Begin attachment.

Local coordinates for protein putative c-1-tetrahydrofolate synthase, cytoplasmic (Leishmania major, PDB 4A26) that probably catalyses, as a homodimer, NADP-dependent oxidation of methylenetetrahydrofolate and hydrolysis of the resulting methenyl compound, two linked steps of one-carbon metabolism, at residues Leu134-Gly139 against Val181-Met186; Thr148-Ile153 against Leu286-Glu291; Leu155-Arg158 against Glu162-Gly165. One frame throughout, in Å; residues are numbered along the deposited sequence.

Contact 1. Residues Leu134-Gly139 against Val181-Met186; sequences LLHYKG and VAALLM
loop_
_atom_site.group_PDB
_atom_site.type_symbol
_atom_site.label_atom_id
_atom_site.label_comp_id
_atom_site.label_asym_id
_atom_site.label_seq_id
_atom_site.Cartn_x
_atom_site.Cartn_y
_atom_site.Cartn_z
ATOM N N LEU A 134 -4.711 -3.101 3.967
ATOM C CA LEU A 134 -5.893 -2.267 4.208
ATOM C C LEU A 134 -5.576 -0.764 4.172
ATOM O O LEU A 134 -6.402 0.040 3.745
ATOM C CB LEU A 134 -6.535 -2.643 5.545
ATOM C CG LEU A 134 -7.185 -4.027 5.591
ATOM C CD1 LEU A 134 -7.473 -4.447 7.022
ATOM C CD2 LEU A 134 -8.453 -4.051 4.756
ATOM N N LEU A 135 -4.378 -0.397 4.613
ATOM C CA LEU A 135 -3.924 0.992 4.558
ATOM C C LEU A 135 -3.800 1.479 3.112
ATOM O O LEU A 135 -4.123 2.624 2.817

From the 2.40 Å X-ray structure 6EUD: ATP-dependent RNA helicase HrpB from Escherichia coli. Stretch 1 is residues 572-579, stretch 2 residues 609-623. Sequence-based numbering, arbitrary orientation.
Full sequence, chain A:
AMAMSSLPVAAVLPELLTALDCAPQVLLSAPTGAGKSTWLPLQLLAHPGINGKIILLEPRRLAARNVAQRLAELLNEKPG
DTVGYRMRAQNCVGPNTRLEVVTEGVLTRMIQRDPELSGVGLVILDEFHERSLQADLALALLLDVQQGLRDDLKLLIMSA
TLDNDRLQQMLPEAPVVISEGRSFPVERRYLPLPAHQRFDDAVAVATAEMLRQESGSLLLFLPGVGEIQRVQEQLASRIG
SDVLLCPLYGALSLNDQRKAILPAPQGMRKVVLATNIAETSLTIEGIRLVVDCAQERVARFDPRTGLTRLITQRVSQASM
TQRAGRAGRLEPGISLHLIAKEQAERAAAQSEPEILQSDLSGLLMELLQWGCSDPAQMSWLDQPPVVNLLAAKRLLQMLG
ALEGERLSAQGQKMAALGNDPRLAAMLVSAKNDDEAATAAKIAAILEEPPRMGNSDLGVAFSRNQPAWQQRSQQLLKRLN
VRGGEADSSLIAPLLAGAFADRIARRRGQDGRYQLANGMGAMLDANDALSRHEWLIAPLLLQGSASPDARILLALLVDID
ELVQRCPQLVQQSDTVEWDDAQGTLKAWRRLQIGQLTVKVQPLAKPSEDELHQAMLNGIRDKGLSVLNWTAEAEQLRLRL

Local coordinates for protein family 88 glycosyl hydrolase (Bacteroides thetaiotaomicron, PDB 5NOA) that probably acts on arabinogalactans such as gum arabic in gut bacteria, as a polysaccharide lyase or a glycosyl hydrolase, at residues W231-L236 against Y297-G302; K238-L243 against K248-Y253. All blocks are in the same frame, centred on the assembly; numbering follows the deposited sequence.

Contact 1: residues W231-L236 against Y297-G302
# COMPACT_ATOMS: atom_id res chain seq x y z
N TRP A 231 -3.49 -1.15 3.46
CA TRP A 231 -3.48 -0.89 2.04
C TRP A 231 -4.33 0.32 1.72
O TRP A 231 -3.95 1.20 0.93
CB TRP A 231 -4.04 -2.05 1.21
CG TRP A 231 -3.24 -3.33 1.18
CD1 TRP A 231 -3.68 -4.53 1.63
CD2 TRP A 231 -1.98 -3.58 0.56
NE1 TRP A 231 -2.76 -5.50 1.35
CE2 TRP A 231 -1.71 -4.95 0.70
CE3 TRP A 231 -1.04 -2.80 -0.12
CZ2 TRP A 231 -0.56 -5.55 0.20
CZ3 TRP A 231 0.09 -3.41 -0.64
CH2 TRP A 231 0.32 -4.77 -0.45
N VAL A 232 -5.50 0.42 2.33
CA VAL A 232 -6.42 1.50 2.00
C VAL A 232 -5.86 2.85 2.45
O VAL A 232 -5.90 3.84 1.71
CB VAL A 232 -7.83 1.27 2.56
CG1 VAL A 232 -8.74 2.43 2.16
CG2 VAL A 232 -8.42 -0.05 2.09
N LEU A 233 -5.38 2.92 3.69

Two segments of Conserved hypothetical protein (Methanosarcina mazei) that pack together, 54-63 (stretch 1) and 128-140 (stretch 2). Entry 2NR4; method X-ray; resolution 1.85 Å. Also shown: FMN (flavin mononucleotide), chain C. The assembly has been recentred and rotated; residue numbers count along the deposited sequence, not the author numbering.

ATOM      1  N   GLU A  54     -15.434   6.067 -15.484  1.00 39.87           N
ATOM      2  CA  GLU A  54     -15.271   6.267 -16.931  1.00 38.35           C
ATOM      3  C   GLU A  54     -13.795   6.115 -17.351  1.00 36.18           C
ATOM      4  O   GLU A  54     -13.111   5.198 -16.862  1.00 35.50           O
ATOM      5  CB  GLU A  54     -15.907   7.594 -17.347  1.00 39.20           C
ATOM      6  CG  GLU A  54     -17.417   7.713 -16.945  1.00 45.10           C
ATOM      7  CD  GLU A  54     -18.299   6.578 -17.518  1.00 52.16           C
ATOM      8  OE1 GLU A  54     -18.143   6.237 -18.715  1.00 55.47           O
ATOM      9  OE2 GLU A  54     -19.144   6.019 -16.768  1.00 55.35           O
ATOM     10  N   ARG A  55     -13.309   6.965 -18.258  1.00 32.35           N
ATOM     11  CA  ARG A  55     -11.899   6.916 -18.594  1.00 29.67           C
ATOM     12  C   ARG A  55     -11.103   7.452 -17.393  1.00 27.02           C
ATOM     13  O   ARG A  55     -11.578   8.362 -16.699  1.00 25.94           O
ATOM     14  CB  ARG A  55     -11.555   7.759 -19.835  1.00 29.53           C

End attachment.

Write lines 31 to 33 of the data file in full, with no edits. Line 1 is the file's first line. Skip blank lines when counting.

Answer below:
TQRAGRAGRLEPGISLHLIAKEQAERAAAQSEPEILQSDLSGLLMELLQWGCSDPAQMSWLDQPPVVNLLAAKRLLQMLG
ALEGERLSAQGQKMAALGNDPRLAAMLVSAKNDDEAATAAKIAAILEEPPRMGNSDLGVAFSRNQPAWQQRSQQLLKRLN
VRGGEADSSLIAPLLAGAFADRIARRRGQDGRYQLANGMGAMLDANDALSRHEWLIAPLLLQGSASPDARILLALLVDID